Texas power grid operator fires CEO after winter storm chaos
Millions of Texans were left without power in mid-February as arctic conditions overwhelmed local utility companies ill-prepared for such weather
HOUSTON — The polar vortex storm that threw Texas into chaos continues to ripple through the state’s electric grid operator, which fired its CEO the same day Congress launched an investigation into its failures.
The staggering cost of last month’s storm, which killed dozens of people, left millions without power and water and caused billions of dollars in damage, prompted ratings agencies to downgrade utility debt. electricity company, at least one of which has already filed for bankruptcy.
The Electric Reliability Council of Texas (ERCOT) board has become a prime target for anger from customers and politicians over its apparent inability to prepare for the cold weather and the huge bills some customers have had to make face due to a massive spike in energy prices. .
ERCOT’s board of directors fired chairman and chief executive Bill Magness on Wednesday night after an emergency meeting that gave him 60 days notice of termination, the company said.
“During this transition period, Bill will continue to serve as Chairman and CEO and work with heads of state and regulators on possible ERCOT reforms,” the company said in a shared statement. with AFP.
– Investigation announced –
The dismissal came hours after the House Oversight and Reform Committee launched an investigation into the failures that led to the outages.
Rep. Ro Khanna, a California Democrat, sent a letter to ERCOT demanding “all documentation relating to preparations, from 2010 to the present, for an extreme winter weather event.”
The letter said the company had been warned following previous once-a-decade storms in 1989 and 2011 to better prepare its facilities for extreme cold, but failed to do so.
“Following the 2011 event, the Federal Energy Regulatory Commission (FERC) and the North American Electric Reliability Corporation (NERC) conducted an investigation that revealed disturbing similarities between the 1989 and 2011 power outages.” , said Khanna.
The agencies found “that the lessons learned from the 1989 winter weather event were neither implemented nor sustained,” Khanna wrote.
He added that the most recent storm could result in losses of up to $50 billion due to damage to property and infrastructure and loss of crops and wages.
Unlike other states, Texas’ power grid is largely disconnected from the national grid, which was done in part to avoid federal regulations and means it cannot import electricity in the event of an outage.
Ed Hirs, a professor of energy economics at the University of Houston, said the company has plenty of opportunities to ensure equipment can withstand the cold.
“They put it on this path 20 years ago” and “never changed course,” Hirs told AFP. “They chose cheap over reliable.”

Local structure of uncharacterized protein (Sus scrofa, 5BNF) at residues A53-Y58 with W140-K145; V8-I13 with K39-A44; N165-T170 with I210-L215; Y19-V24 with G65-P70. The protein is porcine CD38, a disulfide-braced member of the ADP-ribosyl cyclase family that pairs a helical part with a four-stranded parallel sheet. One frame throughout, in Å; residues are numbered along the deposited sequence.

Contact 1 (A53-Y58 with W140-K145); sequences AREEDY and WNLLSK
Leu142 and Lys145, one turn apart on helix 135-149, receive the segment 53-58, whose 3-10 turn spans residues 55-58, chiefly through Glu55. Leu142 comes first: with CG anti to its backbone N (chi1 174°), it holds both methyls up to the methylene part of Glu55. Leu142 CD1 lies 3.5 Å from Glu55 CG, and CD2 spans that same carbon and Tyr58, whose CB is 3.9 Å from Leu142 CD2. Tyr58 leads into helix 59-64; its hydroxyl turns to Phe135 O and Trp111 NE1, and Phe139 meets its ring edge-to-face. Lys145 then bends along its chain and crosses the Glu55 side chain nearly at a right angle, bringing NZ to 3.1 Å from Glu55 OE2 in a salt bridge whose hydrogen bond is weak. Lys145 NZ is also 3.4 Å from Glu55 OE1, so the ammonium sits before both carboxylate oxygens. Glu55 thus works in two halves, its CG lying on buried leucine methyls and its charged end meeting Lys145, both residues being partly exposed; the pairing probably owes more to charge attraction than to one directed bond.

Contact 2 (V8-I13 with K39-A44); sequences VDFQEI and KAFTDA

Texas Lt. Governor Dan Patrick, who had called on ERCOT and Texas Public Utilities Commission (PUC) leaders to leave, welcomed the news of Magness’ ousting.
“Two days ago I called on the leaders of ERCOT and PUC to resign. Good news, now they are both gone,” Patrick tweeted.
“Next, one of my top 31 priorities, to reform ERCOT and fix what went wrong.”
PUC President DeAnn Walker resigned on Monday and several ERCOT board members also resigned in the wake of the disaster.
Texas Governor Greg Abbott ordered an investigation into the grid operator, and FERC also said it would reinvestigate the factors behind the power outages.
ERCOT’s Magness on Tuesday sent a letter to the company’s Technical Advisory Board outlining the most urgent reforms and a “commitment to preventing something like this from happening again.”
But the letter’s eight priorities largely deal with communications and coordination reviews, though it calls on the company to “analyze a wide range of potential risks from extreme weather events and their impacts on the ERCOT network.”
The committee is due to meet on Friday to discuss the items.
– Bankruptcies and downgrades –
The financial repercussions of the storm ripple through the state’s energy sector.
Brazos Electric Power Cooperative, the largest power cooperative in Texas, filed for bankruptcy after receiving a $2.1 billion bill from ERCOT, while Canada’s Just Energy filed for PUC to intervene to defer payments.
Residential customers who subscribed to variable rate plans reported receiving electricity bills of up to $16,000.
S&P Global Ratings has cut or warned it may cut the debt ratings of several local companies due to the financial impact of the storm.
“The surge in demand resulted in extremely high wholesale prices for electricity and natural gas, in turn generating significant costs and potential liabilities for utilities that were overdrawn or insufficiently hedged,” Paul said. Dyson, credit analyst at S&P Global Ratings.